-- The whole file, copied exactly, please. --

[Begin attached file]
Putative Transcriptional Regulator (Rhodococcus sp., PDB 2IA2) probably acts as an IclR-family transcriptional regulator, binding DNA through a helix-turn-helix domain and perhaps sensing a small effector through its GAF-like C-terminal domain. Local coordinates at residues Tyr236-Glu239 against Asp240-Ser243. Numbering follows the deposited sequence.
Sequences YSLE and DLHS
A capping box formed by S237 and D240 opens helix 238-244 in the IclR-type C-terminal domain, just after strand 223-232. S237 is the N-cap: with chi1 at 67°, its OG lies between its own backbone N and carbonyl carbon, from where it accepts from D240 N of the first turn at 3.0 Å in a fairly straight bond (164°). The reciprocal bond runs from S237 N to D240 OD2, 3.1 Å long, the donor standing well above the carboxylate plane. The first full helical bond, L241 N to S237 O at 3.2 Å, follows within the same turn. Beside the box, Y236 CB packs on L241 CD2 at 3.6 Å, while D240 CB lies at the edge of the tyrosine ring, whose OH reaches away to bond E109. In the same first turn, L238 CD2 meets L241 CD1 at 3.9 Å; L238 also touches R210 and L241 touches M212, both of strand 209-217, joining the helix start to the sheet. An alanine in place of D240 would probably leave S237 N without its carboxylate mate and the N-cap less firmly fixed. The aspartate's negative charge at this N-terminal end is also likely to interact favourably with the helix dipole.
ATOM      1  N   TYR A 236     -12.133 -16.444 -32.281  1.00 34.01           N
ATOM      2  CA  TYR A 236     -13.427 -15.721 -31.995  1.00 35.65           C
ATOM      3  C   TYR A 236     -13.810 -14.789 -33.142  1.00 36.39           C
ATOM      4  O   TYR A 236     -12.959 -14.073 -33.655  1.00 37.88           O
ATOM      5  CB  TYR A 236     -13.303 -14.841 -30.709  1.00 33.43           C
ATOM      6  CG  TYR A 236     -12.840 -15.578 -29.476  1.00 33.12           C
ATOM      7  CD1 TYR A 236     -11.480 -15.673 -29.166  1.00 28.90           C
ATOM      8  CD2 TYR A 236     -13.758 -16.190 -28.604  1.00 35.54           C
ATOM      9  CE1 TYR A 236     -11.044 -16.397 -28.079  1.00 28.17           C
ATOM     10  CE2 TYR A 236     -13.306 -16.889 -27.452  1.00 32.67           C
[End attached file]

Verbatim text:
Putative Transcriptional Regulator (Rhodococcus sp., PDB 2IA2) probably acts as an IclR-family transcriptional regulator, binding DNA through a helix-turn-helix domain and perhaps sensing a small effector through its GAF-like C-terminal domain. Local coordinates at residues Tyr236-Glu239 against Asp240-Ser243. Numbering follows the deposited sequence.
Sequences YSLE and DLHS
A capping box formed by S237 and D240 opens helix 238-244 in the IclR-type C-terminal domain, just after strand 223-232. S237 is the N-cap: with chi1 at 67°, its OG lies between its own backbone N and carbonyl carbon, from where it accepts from D240 N of the first turn at 3.0 Å in a fairly straight bond (164°). The reciprocal bond runs from S237 N to D240 OD2, 3.1 Å long, the donor standing well above the carboxylate plane. The first full helical bond, L241 N to S237 O at 3.2 Å, follows within the same turn. Beside the box, Y236 CB packs on L241 CD2 at 3.6 Å, while D240 CB lies at the edge of the tyrosine ring, whose OH reaches away to bond E109. In the same first turn, L238 CD2 meets L241 CD1 at 3.9 Å; L238 also touches R210 and L241 touches M212, both of strand 209-217, joining the helix start to the sheet. An alanine in place of D240 would probably leave S237 N without its carboxylate mate and the N-cap less firmly fixed. The aspartate's negative charge at this N-terminal end is also likely to interact favourably with the helix dipole.
ATOM      1  N   TYR A 236     -12.133 -16.444 -32.281  1.00 34.01           N
ATOM      2  CA  TYR A 236     -13.427 -15.721 -31.995  1.00 35.65           C
ATOM      3  C   TYR A 236     -13.810 -14.789 -33.142  1.00 36.39           C
ATOM      4  O   TYR A 236     -12.959 -14.073 -33.655  1.00 37.88           O
ATOM      5  CB  TYR A 236     -13.303 -14.841 -30.709  1.00 33.43           C
ATOM      6  CG  TYR A 236     -12.840 -15.578 -29.476  1.00 33.12           C
ATOM      7  CD1 TYR A 236     -11.480 -15.673 -29.166  1.00 28.90           C
ATOM      8  CD2 TYR A 236     -13.758 -16.190 -28.604  1.00 35.54           C
ATOM      9  CE1 TYR A 236     -11.044 -16.397 -28.079  1.00 28.17           C
ATOM     10  CE2 TYR A 236     -13.306 -16.889 -27.452  1.00 32.67           C